Warning: You may not like the answer I’m about to give.

There is no simple, or even complicated, formula. This is a very hard question, perhaps the hardest question investors face. For better or worse, the answer is: It depends on the credibility or reasonableness of the “stories” that give rise to the noise.

That’s it. That’s all I can give you. But it’s a lot. What it means is that if you see an article slamming $TSLA or $AMZN because they are overpriced, right away you know the author missed the point. You have to make a yes-or-no decision on such stocks by evaluating the reasonableness of the stories. In my opinion, the difference between $TSLA and $AMZN and the old new-economy garbage was just that; the credibility of the stories. In fact, I might even say the difference reflects that fact that those who are bullish on $AMZN or $TSLA even bother to develop stories. Back in the late 1990s and early 2000s, you rarely, if ever, heard much at all other than quips to the fact that value no longer matters  (As I recall, I believe Motley Fool used to say that to be a so-called “rule breaker,” a good thing to be in their eyes, you had to favor stocks that were “significantly overvalued” based on conventional metrics. So essentially, the difference between good, noise, investable noise so to speak, and bad, dangerous, noise is the difference between a sensible presentation of business prospects, or at least as sensible as possible given difficulties in applying normal valuation yardsticks, versus just-plain idiocy.)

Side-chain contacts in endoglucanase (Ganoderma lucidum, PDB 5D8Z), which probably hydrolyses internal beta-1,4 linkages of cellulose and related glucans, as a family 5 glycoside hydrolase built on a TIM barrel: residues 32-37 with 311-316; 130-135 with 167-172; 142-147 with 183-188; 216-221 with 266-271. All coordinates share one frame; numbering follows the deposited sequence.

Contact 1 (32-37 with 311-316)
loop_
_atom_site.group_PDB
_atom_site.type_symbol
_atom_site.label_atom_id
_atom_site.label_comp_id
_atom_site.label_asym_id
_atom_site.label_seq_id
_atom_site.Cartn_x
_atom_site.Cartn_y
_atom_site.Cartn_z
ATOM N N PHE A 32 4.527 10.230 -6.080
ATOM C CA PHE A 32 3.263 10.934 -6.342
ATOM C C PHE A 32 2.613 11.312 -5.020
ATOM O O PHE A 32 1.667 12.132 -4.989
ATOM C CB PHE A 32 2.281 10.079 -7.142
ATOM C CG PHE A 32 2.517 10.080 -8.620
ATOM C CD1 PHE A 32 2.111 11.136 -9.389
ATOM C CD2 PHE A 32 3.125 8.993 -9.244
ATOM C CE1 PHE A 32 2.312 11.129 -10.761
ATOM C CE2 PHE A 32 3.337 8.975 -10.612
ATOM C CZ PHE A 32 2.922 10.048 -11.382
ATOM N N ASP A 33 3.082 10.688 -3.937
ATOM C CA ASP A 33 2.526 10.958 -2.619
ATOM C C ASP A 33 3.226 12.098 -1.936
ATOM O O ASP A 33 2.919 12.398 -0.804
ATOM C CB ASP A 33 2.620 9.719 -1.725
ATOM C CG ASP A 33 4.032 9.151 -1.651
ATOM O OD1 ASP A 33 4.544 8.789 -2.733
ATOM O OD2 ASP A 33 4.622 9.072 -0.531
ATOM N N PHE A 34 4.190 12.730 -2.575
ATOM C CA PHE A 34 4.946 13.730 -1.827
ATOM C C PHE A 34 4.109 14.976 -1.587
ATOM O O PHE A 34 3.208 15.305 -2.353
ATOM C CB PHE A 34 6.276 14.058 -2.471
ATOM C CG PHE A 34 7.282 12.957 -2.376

Believe It or Not, We Can Quantify Noise and Value!

How would you like to be able to look at a stock price, any stock price, look for a few data-points on free web sites of your choice, plug the numbers into a spreadsheet that’s so simple it can easily be stored and run on smartphone spreadsheet app, and immediately calculate the percent of the stock price that’s attributable to noise and the percent that’s attributable to value. Guess what: You can! And I’m going to show you how to do it right now.